This past season has been an exceptional year for apple scab. There has been a great deal of moisture and conditions have been unusually favorable for its growth. Many people who have sprayed have had the apple scab and sometimes almost as bad as in orchards that have not been sprayed. I have seen a great many instances of this throughout the state this last summer. Where lime-sulphur has been used, the commercial lime-sulphur at various strengths ranging all the way from 1-25 to 1-50, I have seen no apple scab on some of the most susceptible varieties we have, like the Winter Banana, Snow, McIntosh, Red Canada, etc.—just as clean as you could have made them if you had washed them with lye. I have tried to find out what the difference was between apples that were sprayed well and those that were not, to find out why, where people had sprayed, there was still the scab as well as where they had not sprayed. What was the difference? There was evidently a mistake made somewhere and where was it made? They had either failed to spray at the right time or they had not been thorough. That may seem contradictory to some of you men's experience but as I said before, I have seen so many instances all over this state where lime-sulphur has controlled the apple scab on many of the worst varieties that we have that I feel that where spraying fails to do the work, faulty spraying must be the cause. I call to mind an instance in a northern county where lime-sulphur and Bordeaux were used in the same orchard on the same days by the same men applying them and with the same spray outfit. Conditions were the same, except that some trees were sprayed with lime-sulphur and some with Bordeaux mixture, 4 pounds copper sulphate, 5 pounds lime, to 50 gallons of water. In so far as it was tried, the lime-sulphur showed just as good results as the Bordeaux mixture. I am very sure from an experience of the past two or three years, that commercial lime-sulphur, thoroughly applied and at the right time, will control the apple scab and I am going to recommend to every fruit grower in this state that asks me about the value of lime-sulphur as compared with Bordeaux for apples, that lime-sulphur used as it should be, will do the work. But I will not say, how-ever, that it is better than the Bordeaux or that the Bordeaux is better than it is but it is more convenient to use. There is no wearing out of nozzles or of cylinder plungers, etc., as with Bordeaux mixture.
I have in mind one orchard of 70 acres where a man attempted to spray with two power outfits. One of these outfits failed to work, consequently that whole 70 acres had to be sprayed almost entirely with one power outfit. They began on the same side of the orchard each time and when they had finished the orchard it was eight days later. Every one of you would agree with me if you had seen that orchard, that it was an easy matter to notice as you went through the orchard, the effect of the the first, second and third days, the work showed up all right but then one began to notice that the scab grew worse. Where the apples were sprayed on time, there was no scab. Where the apples were sprayed on all sides and almost at the right time, there was but little scab, but later, the scab began to appear and for this reason : The apple scab comes from a little fungus that reproduces itself by spores and if that apple fruit or apple leaf is not completely covered and kept covered with lime-sulphur or with Bordeaux mixture—if they are not covered before the spore of the apple scab germinates, I think you may rest assured that the scab will not be controlled. The point is, we often wait a few days too late and the apple scab has gotten underneath the skin and then the application of spray does no good.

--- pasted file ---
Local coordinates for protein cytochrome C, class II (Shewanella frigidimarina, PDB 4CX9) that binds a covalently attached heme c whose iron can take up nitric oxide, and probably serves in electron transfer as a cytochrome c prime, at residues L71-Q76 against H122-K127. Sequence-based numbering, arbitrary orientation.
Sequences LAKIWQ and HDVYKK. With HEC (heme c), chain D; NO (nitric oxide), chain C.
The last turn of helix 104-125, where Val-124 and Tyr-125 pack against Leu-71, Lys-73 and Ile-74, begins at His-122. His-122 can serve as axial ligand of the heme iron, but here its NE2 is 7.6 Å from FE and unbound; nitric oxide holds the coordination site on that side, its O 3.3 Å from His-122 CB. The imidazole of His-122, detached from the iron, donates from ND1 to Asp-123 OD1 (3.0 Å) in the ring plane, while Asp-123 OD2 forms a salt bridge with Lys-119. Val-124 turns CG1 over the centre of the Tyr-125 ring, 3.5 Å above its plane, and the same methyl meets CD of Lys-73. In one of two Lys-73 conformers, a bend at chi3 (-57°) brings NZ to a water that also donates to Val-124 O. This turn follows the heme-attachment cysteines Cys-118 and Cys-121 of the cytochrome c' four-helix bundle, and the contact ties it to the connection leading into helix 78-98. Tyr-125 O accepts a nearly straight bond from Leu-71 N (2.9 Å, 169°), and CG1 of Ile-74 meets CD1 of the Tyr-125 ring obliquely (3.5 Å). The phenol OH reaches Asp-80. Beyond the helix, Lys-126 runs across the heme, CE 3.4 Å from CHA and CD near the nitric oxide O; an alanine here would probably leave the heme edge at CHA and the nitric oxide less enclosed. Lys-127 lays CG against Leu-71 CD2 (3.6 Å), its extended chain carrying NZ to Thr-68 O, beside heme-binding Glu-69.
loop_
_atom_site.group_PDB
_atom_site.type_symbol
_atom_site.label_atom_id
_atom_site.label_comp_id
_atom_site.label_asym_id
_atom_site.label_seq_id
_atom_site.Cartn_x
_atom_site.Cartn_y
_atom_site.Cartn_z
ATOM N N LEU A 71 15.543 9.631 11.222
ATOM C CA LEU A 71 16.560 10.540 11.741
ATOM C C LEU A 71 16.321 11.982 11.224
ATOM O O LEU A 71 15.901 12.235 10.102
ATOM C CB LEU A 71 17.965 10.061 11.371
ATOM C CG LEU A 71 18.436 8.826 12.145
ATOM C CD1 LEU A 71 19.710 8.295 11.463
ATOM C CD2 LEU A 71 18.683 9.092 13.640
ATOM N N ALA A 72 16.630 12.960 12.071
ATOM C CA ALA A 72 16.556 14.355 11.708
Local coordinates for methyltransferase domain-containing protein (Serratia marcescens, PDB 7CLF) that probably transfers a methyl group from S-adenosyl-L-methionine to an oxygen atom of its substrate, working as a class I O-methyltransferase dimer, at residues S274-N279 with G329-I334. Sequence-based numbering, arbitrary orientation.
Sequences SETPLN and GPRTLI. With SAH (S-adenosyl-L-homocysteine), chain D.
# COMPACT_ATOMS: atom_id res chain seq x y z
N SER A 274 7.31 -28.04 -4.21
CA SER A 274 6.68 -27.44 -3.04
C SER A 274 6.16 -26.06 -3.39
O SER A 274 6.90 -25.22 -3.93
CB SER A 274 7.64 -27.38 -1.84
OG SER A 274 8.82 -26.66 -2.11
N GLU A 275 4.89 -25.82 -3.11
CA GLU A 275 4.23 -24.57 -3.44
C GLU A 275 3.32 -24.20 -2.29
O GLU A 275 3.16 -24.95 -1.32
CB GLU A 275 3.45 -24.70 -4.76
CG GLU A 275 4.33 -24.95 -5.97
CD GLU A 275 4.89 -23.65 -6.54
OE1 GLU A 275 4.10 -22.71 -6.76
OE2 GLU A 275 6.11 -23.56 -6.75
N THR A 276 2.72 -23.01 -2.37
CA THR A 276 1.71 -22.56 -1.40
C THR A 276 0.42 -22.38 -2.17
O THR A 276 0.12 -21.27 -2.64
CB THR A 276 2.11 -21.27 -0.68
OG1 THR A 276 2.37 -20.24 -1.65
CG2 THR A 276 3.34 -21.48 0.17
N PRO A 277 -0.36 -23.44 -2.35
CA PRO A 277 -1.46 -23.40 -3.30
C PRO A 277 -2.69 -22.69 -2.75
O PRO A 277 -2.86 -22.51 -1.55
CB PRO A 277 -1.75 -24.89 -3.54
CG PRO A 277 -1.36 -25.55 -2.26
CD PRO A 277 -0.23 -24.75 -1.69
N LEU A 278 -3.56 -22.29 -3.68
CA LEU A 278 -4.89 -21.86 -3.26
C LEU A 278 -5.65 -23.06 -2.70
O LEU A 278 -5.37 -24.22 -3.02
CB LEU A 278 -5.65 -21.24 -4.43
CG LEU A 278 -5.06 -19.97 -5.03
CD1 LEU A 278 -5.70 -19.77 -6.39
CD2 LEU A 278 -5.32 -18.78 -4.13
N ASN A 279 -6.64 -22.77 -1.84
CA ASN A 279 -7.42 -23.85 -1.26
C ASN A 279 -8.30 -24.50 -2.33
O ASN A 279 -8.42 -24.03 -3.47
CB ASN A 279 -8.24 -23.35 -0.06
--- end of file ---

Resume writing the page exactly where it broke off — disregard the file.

A Voice—What is just the right time?
Answer—From what observations we have had, we would begin on Canada Red, Winter Banana, etc., when the blossoms are 3/4ths or 4/5ths fallen. I see no danger of destroying any bees at that time and if weather conditions are favorable to the apple scab, and you do not spray it as early as that, you will have trouble. Unless you do so early enough so as to keep the little apples completely covered, the apple scab will get the start of you and you can't help it. Keep the fruit .. covered that is the secret of it.
This year some of the spray was washed off or it rained so that you could not spray when you should and for this reason, many had the apple scab. The point I want to make is this, it is not the failure of the Bordeaux mixture or of the lime-sulphur but it is all on our part and for the two reasons I have given.